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J Emerg Med. 2013 Jan;44(1):e9-12. doi: 10.1016/j.jemermed.2011.05.097. Epub 2012 Apr 9.

A melioidosis patient presenting with brainstem signs in the emergency department.

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1
Department of Emergency Medicine, Kaohsiung Chang Gung Memorial Hospital, Chang Gung University College of Medicine, Kaohsiung, Taiwan.

Abstract

BACKGROUND:

Neurological abnormalities in melioidosis are rare but may manifest as an acute stroke, and in the emergency department (ED), an inappropriate stroke treatment may threaten a patient's life.

OBJECTIVES:

A case of cerebral melioidosis is reported in a patient presenting with brainstem signs to increase awareness of the uncommon presentations of melioidosis that may cause a delayed diagnosis in the ED.

CASE REPORT:

A 45-year-old man who worked as a construction worker, with diabetes mellitus and alcoholic liver cirrhosis, presented to the ED after a 10-day period of fever and cough. He was initially diagnosed and treated as a case of community-acquired pneumonia. However, a sudden change in consciousness with 6th and 7th cranial nerve palsy and flaccid paralysis were noted while he was in the ED, and acute brainstem stroke was suspected. Brain magnetic resonance imaging disclosed brainstem lesions, slightly hypointense on T1-weighted images and hyperintense on T2-weighted images. Blood and urine cultures subsequently yielded Burkholderia pseudomallei. Abdominal computed tomography revealed multiple small consolidated patches, ground-glass opacities, small nodules in the lower lungs bilaterally, and a pancreatic tail abscess. Systemic melioidosis with lung, pancreas, urogenic tract, and brainstem involvement was diagnosed. Three weeks after admission, the patient died from a sudden onset of apnea and asystole.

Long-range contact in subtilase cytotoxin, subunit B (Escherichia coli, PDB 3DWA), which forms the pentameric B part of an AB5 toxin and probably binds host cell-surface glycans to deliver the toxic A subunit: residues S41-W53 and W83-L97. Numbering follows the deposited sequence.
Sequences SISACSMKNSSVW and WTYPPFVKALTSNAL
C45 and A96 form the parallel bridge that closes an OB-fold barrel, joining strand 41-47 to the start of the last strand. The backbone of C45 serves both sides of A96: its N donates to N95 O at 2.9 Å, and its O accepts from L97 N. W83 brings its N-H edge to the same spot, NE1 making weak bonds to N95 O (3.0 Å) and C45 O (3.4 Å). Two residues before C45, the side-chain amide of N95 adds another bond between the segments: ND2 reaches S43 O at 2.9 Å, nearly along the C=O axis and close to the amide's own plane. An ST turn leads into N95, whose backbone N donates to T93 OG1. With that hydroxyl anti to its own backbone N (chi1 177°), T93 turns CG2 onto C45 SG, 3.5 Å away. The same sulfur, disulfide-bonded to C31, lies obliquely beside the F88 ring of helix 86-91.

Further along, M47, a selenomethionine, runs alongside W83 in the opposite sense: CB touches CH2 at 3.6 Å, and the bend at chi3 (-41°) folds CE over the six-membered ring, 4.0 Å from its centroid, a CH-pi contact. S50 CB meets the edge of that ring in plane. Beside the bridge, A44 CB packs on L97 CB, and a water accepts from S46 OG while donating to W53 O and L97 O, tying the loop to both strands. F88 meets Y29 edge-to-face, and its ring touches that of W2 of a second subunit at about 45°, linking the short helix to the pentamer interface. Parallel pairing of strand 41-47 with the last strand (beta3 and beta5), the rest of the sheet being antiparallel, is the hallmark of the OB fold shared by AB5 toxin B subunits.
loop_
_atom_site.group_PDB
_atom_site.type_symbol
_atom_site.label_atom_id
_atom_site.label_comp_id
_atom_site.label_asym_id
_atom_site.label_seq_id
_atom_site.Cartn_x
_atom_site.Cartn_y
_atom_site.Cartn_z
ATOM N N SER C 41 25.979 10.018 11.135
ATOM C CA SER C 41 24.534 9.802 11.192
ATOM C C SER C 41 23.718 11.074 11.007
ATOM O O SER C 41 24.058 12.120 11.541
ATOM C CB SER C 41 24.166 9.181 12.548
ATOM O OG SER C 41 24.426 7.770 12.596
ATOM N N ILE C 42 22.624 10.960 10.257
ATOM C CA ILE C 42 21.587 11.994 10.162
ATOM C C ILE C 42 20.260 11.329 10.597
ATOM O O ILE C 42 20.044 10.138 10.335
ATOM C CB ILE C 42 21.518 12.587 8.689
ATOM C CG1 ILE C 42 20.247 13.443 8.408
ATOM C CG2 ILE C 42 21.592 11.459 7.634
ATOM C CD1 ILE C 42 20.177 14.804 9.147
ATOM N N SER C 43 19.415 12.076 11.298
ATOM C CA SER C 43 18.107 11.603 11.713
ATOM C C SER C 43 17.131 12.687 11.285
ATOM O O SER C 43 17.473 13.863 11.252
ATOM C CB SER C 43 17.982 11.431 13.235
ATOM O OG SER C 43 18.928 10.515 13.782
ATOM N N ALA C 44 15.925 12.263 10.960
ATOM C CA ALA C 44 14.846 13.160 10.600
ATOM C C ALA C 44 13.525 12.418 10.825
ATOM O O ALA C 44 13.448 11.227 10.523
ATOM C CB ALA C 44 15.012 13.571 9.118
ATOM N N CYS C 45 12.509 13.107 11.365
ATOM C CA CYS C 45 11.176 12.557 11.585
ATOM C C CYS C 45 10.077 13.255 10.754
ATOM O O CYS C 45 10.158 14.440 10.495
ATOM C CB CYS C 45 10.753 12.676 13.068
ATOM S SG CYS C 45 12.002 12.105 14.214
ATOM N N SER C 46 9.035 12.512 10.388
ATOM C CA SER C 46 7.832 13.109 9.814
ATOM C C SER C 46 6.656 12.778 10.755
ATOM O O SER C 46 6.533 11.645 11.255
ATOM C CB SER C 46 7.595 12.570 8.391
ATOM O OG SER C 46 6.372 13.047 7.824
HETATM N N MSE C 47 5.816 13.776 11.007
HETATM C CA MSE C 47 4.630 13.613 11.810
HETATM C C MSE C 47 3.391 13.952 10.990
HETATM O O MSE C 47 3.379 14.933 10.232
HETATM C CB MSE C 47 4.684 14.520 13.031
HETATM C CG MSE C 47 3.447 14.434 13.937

CONCLUSIONS:

In light of this case, patients with identifiable risk factors, especially underlying diabetes, a history of positive soil contact, and those who lived in an endemic area or ever traveled to an endemic area, and who present themselves with fever and neurologic deficit or multi-organ involvement, should have melioidosis considered in the differential diagnosis.

PMID:
22494598
DOI:
10.1016/j.jemermed.2011.05.097
[Indexed for MEDLINE]
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